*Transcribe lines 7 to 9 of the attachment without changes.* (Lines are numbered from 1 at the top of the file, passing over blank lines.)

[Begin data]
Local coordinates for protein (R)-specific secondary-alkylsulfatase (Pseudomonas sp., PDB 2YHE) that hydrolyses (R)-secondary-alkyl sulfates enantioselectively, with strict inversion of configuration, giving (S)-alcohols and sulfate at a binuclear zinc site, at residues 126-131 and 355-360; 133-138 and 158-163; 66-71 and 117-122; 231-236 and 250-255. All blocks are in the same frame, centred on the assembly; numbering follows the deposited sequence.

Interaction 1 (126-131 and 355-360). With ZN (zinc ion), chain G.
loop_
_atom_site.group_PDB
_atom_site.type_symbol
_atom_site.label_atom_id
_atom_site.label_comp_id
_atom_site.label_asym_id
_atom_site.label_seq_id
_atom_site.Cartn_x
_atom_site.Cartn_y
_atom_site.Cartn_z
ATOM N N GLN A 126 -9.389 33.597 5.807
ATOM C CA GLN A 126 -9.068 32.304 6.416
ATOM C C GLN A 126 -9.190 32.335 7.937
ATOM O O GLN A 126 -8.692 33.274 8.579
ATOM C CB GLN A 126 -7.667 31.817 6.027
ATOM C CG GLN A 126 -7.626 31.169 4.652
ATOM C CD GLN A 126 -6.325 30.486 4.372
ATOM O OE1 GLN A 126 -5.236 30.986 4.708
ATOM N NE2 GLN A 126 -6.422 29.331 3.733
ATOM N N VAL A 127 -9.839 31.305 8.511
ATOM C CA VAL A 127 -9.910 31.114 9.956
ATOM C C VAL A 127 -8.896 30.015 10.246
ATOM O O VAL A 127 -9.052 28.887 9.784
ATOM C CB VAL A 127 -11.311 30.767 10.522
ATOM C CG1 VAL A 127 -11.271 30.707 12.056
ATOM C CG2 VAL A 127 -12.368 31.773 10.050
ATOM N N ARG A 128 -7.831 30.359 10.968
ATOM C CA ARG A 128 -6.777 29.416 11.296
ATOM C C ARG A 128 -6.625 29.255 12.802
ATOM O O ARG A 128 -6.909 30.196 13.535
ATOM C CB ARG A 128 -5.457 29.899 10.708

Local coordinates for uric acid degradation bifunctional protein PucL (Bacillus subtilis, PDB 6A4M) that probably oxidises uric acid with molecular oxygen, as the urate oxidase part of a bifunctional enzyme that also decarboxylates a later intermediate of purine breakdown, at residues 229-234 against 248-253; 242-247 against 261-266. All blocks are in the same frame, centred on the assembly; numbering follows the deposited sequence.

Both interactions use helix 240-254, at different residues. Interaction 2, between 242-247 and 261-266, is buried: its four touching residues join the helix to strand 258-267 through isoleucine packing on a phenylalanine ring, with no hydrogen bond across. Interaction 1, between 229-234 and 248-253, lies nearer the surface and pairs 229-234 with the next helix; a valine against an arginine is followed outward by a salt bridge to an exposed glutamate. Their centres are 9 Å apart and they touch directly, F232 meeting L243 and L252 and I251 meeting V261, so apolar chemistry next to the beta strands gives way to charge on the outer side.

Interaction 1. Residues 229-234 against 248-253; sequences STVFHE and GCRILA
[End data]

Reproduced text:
_atom_site.label_comp_id
_atom_site.label_asym_id
_atom_site.label_seq_id